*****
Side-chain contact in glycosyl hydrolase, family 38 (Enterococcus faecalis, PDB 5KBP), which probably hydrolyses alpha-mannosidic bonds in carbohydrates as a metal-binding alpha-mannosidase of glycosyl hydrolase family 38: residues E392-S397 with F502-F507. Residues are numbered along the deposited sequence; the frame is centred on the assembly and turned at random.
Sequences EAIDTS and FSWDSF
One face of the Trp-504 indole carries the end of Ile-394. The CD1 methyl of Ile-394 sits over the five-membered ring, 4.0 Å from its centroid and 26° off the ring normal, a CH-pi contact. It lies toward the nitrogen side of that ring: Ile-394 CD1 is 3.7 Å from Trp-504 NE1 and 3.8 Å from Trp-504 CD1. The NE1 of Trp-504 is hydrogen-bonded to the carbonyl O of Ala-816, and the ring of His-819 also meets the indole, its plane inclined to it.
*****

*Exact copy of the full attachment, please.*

Side-chain contact in glycosyl hydrolase, family 38 (Enterococcus faecalis, PDB 5KBP), which probably hydrolyses alpha-mannosidic bonds in carbohydrates as a metal-binding alpha-mannosidase of glycosyl hydrolase family 38: residues E392-S397 with F502-F507. Residues are numbered along the deposited sequence; the frame is centred on the assembly and turned at random.
Sequences EAIDTS and FSWDSF
One face of the Trp-504 indole carries the end of Ile-394. The CD1 methyl of Ile-394 sits over the five-membered ring, 4.0 Å from its centroid and 26° off the ring normal, a CH-pi contact. It lies toward the nitrogen side of that ring: Ile-394 CD1 is 3.7 Å from Trp-504 NE1 and 3.8 Å from Trp-504 CD1. The NE1 of Trp-504 is hydrogen-bonded to the carbonyl O of Ala-816, and the ring of His-819 also meets the indole, its plane inclined to it.